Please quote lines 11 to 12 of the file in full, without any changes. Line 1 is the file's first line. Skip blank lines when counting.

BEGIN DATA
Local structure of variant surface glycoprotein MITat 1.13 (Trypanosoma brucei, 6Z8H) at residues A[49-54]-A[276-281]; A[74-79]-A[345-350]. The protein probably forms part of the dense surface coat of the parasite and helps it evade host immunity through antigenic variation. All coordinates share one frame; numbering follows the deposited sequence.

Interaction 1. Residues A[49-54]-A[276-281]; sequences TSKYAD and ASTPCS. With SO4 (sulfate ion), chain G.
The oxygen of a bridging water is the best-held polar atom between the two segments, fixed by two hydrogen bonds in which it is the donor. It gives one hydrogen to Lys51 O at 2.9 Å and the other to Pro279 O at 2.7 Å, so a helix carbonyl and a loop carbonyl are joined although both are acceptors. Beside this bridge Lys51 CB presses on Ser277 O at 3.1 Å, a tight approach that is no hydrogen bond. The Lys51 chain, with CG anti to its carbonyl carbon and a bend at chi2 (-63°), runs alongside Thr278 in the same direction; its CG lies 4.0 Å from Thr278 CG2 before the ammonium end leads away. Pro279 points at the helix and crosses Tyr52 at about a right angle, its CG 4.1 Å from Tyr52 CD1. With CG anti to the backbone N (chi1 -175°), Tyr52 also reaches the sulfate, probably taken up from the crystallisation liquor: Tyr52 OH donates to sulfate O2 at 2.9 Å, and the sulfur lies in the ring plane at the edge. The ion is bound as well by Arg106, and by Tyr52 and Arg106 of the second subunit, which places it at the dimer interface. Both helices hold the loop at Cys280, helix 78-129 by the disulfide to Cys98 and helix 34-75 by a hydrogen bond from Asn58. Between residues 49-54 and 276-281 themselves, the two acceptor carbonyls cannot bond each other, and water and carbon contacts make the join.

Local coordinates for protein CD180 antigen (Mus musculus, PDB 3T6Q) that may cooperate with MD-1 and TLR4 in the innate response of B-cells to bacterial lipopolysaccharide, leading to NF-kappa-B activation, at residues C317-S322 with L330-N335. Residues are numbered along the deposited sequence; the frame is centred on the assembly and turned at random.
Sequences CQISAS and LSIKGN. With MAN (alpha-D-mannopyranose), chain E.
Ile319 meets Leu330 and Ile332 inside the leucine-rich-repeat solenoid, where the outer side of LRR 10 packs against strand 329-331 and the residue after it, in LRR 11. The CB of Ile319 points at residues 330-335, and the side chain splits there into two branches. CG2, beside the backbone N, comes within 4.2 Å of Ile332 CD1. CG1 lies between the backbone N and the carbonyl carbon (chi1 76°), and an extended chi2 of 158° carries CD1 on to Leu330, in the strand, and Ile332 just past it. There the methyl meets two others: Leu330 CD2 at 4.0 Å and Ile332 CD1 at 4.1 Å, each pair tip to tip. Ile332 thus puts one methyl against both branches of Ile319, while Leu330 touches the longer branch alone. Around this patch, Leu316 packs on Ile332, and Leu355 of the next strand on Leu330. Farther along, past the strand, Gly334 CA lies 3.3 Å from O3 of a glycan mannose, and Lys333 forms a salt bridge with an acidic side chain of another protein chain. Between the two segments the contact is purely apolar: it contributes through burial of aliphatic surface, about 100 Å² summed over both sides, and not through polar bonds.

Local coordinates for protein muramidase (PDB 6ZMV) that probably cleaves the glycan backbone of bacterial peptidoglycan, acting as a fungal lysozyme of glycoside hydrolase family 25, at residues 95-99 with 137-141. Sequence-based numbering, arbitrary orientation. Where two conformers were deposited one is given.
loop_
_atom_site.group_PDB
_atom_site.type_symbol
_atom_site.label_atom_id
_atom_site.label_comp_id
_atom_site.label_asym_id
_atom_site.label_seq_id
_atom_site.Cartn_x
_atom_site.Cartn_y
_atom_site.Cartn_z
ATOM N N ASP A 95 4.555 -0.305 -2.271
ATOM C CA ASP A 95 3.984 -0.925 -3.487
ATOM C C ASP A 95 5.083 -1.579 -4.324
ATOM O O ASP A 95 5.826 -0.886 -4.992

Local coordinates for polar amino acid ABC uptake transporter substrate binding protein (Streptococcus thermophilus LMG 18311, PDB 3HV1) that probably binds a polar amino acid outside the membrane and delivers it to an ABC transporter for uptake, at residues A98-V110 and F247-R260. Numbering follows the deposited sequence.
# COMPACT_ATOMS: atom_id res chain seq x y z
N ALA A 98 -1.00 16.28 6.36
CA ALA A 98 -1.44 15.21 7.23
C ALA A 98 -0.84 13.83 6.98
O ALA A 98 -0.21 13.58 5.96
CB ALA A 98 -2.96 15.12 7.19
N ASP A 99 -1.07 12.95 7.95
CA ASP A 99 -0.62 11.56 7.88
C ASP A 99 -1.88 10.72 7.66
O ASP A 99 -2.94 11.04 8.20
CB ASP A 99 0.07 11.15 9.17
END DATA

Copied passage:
_atom_site.label_atom_id
_atom_site.label_comp_id